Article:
You’ve made your will. Everything is in place for your death. Except perhaps your digital assets management plan.
This is a list of all the digital or online “stuff” a person uses, including passwords and usernames for social media and email services. Legal experts welcome a booming cultural trend towards making a written plan.
Sometimes called a digital estate inventory, the plan lawyers recommend comes with a will so family or friends can access online sites and services.
“Increasingly people are thinking of this and making an inventory,” says Kathy Wilson, chair of the Law Institute of Victoria’s succession law committee. “But it is interesting how slow most people are, considering how quickly social media is moving. My advice is to keep a record of everything and give it to the executor of the will in a sealed envelope.”
Tasmanian lawyer Kimberly Martin says Australia needs laws to give executors control over the digital estates of friends or family who have died, even if no list has been made. Delaware in the United States is one of the few jurisdictions to have such a law.
She says the inventory could be a handwritten list, a computer file or an encrypted digital file, and could include valuable things such as domain names, online businesses or bitcoins but more commonly would hold data of sentimental value such as photographs and emails. These might be held in cloud storage or on third-party hosting sites. A digital asset can range from passwords and usernames to software registration codes, images, audio, video, email and documents and can often be spread across multiple platforms with different policies – a “parallel succession regime”, says Martin.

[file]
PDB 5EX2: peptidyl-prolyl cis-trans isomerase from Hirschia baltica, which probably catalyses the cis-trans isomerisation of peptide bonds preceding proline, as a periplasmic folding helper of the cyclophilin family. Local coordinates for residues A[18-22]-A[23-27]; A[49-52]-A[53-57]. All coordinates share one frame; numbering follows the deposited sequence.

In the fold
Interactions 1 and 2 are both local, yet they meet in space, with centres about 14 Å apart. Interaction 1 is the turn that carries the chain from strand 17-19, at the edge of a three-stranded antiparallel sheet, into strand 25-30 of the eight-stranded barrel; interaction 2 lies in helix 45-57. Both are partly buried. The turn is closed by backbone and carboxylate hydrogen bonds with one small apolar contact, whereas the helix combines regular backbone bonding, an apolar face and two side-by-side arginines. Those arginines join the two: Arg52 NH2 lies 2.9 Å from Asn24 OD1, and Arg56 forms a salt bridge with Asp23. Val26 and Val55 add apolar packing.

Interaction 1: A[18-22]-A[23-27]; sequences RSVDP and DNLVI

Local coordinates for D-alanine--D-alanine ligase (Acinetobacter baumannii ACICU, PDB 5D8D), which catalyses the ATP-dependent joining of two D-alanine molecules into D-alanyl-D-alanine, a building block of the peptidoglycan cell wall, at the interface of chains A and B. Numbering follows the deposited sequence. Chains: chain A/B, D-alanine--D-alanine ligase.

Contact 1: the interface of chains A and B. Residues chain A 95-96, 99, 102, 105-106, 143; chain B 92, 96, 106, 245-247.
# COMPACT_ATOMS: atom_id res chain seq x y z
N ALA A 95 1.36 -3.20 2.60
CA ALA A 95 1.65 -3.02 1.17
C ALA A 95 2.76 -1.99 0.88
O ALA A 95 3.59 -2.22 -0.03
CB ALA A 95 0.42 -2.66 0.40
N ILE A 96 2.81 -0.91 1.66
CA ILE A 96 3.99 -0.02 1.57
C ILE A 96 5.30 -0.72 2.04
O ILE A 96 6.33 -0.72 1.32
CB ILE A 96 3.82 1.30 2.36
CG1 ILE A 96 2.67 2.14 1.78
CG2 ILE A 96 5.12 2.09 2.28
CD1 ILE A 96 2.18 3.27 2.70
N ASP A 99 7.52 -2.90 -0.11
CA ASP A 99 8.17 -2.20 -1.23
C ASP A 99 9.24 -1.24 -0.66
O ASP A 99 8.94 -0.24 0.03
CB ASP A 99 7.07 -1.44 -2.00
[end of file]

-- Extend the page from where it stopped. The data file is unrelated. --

Melbourne lawyer and wills and estates specialist James Daly says people’s digital information can be “nightmarish” to negotiate. Much of it is legally untested and covered in multiple jurisdictions. He says that with digital music held on iTunes “you are, in effect, leasing those songs from Apple. So what happens if someone wants them when you die?” The trend towards fingerprint access to some digital devices complicated the issue further. “This is an area that can cause real grief,” he says. “It is very tricky.”
The new trend has also led to a boom in companies who can be hired to sort it all out and gain access where wanted on behalf of a family. Pedram Afshar from the Sydney company eClosure says his company can shut social media pages, but he says a client from Queensland lost their adult son to suicide late last year and cannot access his Google account or gmails without a US court order. Google is based in California. Afshar has re-applied to them for access.
Google has a program called inactive account manager that lets users decide how long data is kept and also nominate others who can log in.
Facebook Australia says it allows an “authorised” person to request a Facebook page be deleted after death or request that a page be “memorialised” with links to obituaries or documentation of the death.